the street shall be built again, and the wall, even in troublous times; that is, within the space of seven weeks, or forty nine years, reckoning from the twentieth of Artaxerxes; when the Jews had a grant to rebuild their city and wall, and were furnished with materials for it; and which was done in very troublesome times; Nehemiah, and the Jews with him, met with much trouble from Sanballat, Tobiah, and Geshem the Arabian, while they were setting up the wall of the city, and filling the streets with ranges of houses, Nehemiah chapters four and five for which the space of seven weeks, or forty nine years, were cut out and appointed; and that this event belongs solely to this period is clear from the Messiah's coming being appropriated to the period of the sixty two weeks; which leaves this entirely where it is fixed.

(a) Ebr. Comment. p. 177, 329. (b) Chronolog. Sacr. p. 44. (c) Answer to the Grounds and Reasons, &c. p. 139. (d) See these seventy weeks more largely considered, in a Treatise of mine, concerning the prophecies of the Old Testament respecting the Messiah, &c. p. 64-78. (e) Meor Enayim, c. 41. fol. 134. 2.((f) Observations on Daniel, p. 132, 133, 134.

Know therefore and understand, that from {s} the going forth of the commandment to restore and to build Jerusalem unto the Messiah the Prince shall be seven {t} weeks, and {u} threescore and two weeks: the street shall be built again, and the wall, even in troublous times.

(s) That is, from the time that Cyrus gave them permission to depart.

(t) These weeks make forty-nine years, of which forty-six are referred to the time of the building of the temple, and three to the laying of the foundation.

(u) Counting from the sixth year of Darius, who gave the second commandment for the building of the temple are sixty-two weeks, which make 434 years, which comprehend the time from the building of the temple until the baptism of Christ.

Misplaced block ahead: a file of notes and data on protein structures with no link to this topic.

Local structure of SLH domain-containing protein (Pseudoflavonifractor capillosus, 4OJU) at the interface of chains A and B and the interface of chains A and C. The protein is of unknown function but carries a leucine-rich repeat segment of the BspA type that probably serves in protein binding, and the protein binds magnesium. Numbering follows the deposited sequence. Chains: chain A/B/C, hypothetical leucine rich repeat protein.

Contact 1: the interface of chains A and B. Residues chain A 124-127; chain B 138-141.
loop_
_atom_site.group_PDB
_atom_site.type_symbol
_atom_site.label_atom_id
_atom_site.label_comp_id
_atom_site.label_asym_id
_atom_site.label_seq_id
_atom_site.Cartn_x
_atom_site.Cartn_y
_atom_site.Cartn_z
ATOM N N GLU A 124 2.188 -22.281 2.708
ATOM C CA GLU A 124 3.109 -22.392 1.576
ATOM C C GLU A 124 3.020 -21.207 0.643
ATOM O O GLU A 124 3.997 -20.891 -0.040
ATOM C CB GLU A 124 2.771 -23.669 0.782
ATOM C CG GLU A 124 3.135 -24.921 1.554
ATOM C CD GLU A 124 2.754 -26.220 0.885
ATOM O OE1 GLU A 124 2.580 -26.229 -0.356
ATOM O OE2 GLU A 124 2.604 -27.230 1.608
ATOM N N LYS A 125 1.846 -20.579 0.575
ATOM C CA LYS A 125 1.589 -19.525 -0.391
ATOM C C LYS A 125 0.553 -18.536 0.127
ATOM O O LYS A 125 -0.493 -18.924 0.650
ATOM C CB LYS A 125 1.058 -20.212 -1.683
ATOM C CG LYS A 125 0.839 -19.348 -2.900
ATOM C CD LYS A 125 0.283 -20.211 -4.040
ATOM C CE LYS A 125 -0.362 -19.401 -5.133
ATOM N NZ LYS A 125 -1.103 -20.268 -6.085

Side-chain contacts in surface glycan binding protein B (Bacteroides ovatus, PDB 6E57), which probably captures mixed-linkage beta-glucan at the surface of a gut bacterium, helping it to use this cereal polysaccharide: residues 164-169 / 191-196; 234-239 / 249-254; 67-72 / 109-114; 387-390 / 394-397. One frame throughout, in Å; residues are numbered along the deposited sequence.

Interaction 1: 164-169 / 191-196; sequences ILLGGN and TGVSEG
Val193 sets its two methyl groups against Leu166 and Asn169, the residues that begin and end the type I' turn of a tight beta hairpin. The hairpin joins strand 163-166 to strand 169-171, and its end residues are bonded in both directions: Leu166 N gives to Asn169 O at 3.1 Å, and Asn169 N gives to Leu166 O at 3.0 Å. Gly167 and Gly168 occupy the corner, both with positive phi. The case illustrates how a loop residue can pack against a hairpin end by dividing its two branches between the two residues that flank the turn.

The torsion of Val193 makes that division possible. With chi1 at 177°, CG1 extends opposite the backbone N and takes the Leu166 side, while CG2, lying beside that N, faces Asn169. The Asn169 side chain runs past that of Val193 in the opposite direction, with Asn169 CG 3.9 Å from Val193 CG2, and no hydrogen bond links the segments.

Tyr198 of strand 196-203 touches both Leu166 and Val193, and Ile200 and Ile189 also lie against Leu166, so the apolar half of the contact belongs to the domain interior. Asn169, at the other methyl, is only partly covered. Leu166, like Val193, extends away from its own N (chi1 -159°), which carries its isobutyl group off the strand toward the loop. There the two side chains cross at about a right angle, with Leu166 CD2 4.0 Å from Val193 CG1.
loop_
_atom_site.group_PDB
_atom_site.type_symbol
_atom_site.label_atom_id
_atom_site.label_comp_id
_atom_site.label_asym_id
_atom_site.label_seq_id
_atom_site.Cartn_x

EXEGETICAL (ORIGINAL LANGUAGES)
25. The 7 weeks and the following 62 weeks.

understand] R.V. discern,—the Hebrew word being the same as that rendered have discernment in Daniel 9:13 (R.V.), and different from the one rendered understand in Daniel 9:2; Daniel 9:23.

the going forth of the word] cf. (for the expression) Daniel 9:23, Isaiah 55:11. The reference is to the Divine word spoken by Jeremiah (Jeremiah 30:18; Jeremiah 31:38 f.), the meaning of whose predictions is here interpreted (cf. Daniel 9:2).

to restore] lit. to cause to return or bring back, often used of exiles (as Jeremiah 12:15), but not used elsewhere of restoring (i.e. rebuilding) a city. To repeople (השִׁיב for הָשִׁיב),—lit. to cause to sit, figuratively of a city, to cause to be inhabited,—is a plausible emendation (Bevan): cf. the same word in Isaiah 44:26 (‘she shall be made to be inhabited,’ lit. be made to sit), Jeremiah 30:18 (see R.V. marg.: lit. shall sit), Ezekiel 36:33 (lit. cause the cities to sit, followed by ‘and the waste places shall be builded’).